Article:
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Going the (Social) Distance: Rising Consumer Trends

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Photo of Hanna Kahlert
by Hanna Kahlert

In the current lockdown climate, consumer behaviours are adapting to the new normal – and out of necessity, much of this is happening on digital. The 2008 crash resulted in success for many pioneering start-ups; the current crisis could pose many of the same restrictions and driving need-gaps to result in similar opportunities. Here are some emerging trends which point to where our digital behaviour is heading:

  • Renegotiating social: Social media has seen a boost, with TikTok and WhatsApp being amongst the top ten most-downloaded apps in March of 2020. However, social video chatting platforms are also on the rise; be it for business (Zoom, at number one and Microsoft Teams at number 10), casual hangouts (Houseparty at number two) or any number of other platforms, from Facebook video to Skype to Facetime, consumers are turning to digital solutions for their new social norm of self-isolation. While a lockdown lift will likely see losses for these companies as consumers pursue new access to the current scarcity of in-person human contact, leftover behaviours, once adopted as part of a new normal, will remain.
  • The rise of games: Gaming sessions are on average longer than other entertainment sessions, and with so much time to kill consumers are turning to them to fill their days. Mobile gaming is up, with three of the most-downloaded apps in March, as are PC and console games, with Minecraft, Xbox, PlayStation and Grand Theft Auto all seeing spikes in indicated demand. As gaming has the added benefit of being a digital social activity, easily combined with music listening and ancillary video viewing, it is likely to continue to rise in consumer attention share as if fulfils the growing needs within its audience base.
  • Video is king: Disney TV+ had the fortune of coming to market in the UK on the same weekend that the UK went under lockdown and all children were sent home from schools – making the need for keeping children entertained at home a priority for isolating families. Consequently, the Disney TV+ app was the fifth-most downloaded app as of the end of March. In addition, last week Netflix announced that it would be reducing the quality of its streams to keep up with data consumption demands in Europe. The success of video streaming is a boon for the many direct-to-consumer services which have entered the market in the last six months in a saturated market – but it comes with a subtle threat. With production halted by most studios, pay-TV and streaming services alike will soon run out of new content to release. Already, Marvel has chosen to release its Black Widow movie directly to streaming due to cinema revenue losses in the lockdown. Live TV will have to revert to reruns, and streaming services like Netflix will begin having to dig deep into their back catalogues to keep audiences now consuming unprecedented amounts of content. While this could see a boom for animated film and TV, which can be created and developed by teams working remotely, it will be a trying time for a market used to excess now forced into a dynamic of scarcity.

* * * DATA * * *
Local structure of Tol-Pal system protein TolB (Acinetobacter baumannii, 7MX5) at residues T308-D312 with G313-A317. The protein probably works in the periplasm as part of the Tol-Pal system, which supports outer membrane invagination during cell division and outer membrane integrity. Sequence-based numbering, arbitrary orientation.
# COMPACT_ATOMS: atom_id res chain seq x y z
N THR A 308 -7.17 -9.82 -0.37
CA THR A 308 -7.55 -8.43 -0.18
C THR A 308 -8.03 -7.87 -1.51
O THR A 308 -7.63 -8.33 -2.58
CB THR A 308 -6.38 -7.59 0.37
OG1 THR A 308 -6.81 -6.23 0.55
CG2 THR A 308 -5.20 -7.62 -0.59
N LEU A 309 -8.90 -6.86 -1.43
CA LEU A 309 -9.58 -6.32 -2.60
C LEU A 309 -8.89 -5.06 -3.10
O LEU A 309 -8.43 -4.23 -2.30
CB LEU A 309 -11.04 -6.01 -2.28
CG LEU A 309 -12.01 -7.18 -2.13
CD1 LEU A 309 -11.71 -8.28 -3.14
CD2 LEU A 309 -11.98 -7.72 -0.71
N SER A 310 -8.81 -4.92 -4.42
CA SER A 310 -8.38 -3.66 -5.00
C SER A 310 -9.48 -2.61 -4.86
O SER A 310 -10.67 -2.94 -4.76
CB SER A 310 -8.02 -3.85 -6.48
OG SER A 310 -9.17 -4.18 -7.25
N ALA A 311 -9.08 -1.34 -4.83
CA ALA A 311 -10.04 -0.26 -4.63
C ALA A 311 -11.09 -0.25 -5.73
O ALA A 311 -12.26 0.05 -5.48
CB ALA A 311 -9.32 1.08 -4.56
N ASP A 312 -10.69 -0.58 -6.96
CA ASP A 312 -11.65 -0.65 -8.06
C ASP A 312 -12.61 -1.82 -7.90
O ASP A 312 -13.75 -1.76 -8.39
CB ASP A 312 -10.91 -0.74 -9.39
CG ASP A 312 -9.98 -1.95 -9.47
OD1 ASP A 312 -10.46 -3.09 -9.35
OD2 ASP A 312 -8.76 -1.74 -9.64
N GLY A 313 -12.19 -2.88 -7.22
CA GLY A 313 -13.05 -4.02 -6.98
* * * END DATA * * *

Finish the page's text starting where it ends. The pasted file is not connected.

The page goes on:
• Music, walking the line: Demand for music streaming has not risen substantially in the lockdown, likely because it is often a behaviour paired with activities outside the home. Rather than fill their extra entertainment consumption time with lean-back listening, consumers are choosing more intensive formats such as video and games. However, consumption has not dipped either, indicating that streaming companies will likely not suffer in the near-term future until a potential recession might force consumers to reconsider their entertainment budgets. However, without live performances to boost their incomes, many artists are feeling the pinch. This is a double-edged sword; independent artists relying on streams and digital niches are nevertheless able to capitalise on this new dynamic, with livestreamed performances on the rise and actual music production – done by many of these artists independently from their own homes – unaffected and in fact aided by the lockdown. Like many freelancers, the lockdown has made it difficult for part-time artists to earn income. However, their creative sides are likely to benefit in audience and productivity in the long term, as music listeners grow bored of lean-back commuter listening and seek out new digital experiences with their favourite artists or explore new genres for a change of pace.
  • Sports in the mud: Without live audiences, competitions, games, or league events, sports is likely to suffer in the short term, which spells out an uncertain future for rights holders and pure-play services alike. However, fans may begin to fill the gap by turning to e-sports – already a rising segment, it may now see a boost by the imposed scarcity.

How much the above trends survive the current exceptional circumstances depends upon the duration of the current lockdowns impacting 25% of the worlds consumers. The longer the duration of the new normal in entertainment, the more likely the current disruption is to become regularised going forwards.

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